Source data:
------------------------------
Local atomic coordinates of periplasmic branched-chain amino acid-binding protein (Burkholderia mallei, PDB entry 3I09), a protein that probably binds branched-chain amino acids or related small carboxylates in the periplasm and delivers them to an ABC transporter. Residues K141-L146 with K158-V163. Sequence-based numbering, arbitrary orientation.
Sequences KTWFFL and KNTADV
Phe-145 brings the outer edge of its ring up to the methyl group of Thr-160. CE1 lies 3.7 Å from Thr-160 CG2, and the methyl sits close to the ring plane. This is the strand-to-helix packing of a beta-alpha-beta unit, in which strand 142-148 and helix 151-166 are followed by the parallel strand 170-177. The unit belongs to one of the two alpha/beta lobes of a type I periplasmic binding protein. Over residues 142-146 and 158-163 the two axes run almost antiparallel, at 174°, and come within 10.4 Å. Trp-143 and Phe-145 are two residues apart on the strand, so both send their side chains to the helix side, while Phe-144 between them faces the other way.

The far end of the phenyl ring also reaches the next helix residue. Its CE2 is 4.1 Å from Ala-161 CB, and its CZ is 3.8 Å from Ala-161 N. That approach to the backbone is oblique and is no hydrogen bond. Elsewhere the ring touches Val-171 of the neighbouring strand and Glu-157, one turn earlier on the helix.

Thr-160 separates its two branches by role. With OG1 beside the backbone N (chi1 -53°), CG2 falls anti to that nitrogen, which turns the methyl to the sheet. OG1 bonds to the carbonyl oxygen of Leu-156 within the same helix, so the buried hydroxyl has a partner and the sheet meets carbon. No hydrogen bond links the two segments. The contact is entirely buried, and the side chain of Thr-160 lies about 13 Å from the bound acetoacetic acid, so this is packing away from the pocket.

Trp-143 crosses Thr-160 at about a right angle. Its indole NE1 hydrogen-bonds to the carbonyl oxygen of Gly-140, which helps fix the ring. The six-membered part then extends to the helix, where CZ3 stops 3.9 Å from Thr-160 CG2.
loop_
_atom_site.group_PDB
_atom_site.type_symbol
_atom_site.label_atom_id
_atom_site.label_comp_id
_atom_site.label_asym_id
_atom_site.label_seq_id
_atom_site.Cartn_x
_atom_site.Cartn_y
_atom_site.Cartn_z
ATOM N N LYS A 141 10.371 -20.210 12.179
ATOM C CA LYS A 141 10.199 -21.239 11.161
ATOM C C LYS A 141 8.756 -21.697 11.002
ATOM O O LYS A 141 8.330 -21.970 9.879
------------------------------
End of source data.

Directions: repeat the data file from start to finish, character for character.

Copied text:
Local atomic coordinates of periplasmic branched-chain amino acid-binding protein (Burkholderia mallei, PDB entry 3I09), a protein that probably binds branched-chain amino acids or related small carboxylates in the periplasm and delivers them to an ABC transporter. Residues K141-L146 with K158-V163. Sequence-based numbering, arbitrary orientation.
Sequences KTWFFL and KNTADV
Phe-145 brings the outer edge of its ring up to the methyl group of Thr-160. CE1 lies 3.7 Å from Thr-160 CG2, and the methyl sits close to the ring plane. This is the strand-to-helix packing of a beta-alpha-beta unit, in which strand 142-148 and helix 151-166 are followed by the parallel strand 170-177. The unit belongs to one of the two alpha/beta lobes of a type I periplasmic binding protein. Over residues 142-146 and 158-163 the two axes run almost antiparallel, at 174°, and come within 10.4 Å. Trp-143 and Phe-145 are two residues apart on the strand, so both send their side chains to the helix side, while Phe-144 between them faces the other way.

The far end of the phenyl ring also reaches the next helix residue. Its CE2 is 4.1 Å from Ala-161 CB, and its CZ is 3.8 Å from Ala-161 N. That approach to the backbone is oblique and is no hydrogen bond. Elsewhere the ring touches Val-171 of the neighbouring strand and Glu-157, one turn earlier on the helix.

Thr-160 separates its two branches by role. With OG1 beside the backbone N (chi1 -53°), CG2 falls anti to that nitrogen, which turns the methyl to the sheet. OG1 bonds to the carbonyl oxygen of Leu-156 within the same helix, so the buried hydroxyl has a partner and the sheet meets carbon. No hydrogen bond links the two segments. The contact is entirely buried, and the side chain of Thr-160 lies about 13 Å from the bound acetoacetic acid, so this is packing away from the pocket.

Trp-143 crosses Thr-160 at about a right angle. Its indole NE1 hydrogen-bonds to the carbonyl oxygen of Gly-140, which helps fix the ring. The six-membered part then extends to the helix, where CZ3 stops 3.9 Å from Thr-160 CG2.
loop_
_atom_site.group_PDB
_atom_site.type_symbol
_atom_site.label_atom_id
_atom_site.label_comp_id
_atom_site.label_asym_id
_atom_site.label_seq_id
_atom_site.Cartn_x
_atom_site.Cartn_y
_atom_site.Cartn_z
ATOM N N LYS A 141 10.371 -20.210 12.179
ATOM C CA LYS A 141 10.199 -21.239 11.161
ATOM C C LYS A 141 8.756 -21.697 11.002
ATOM O O LYS A 141 8.330 -21.970 9.879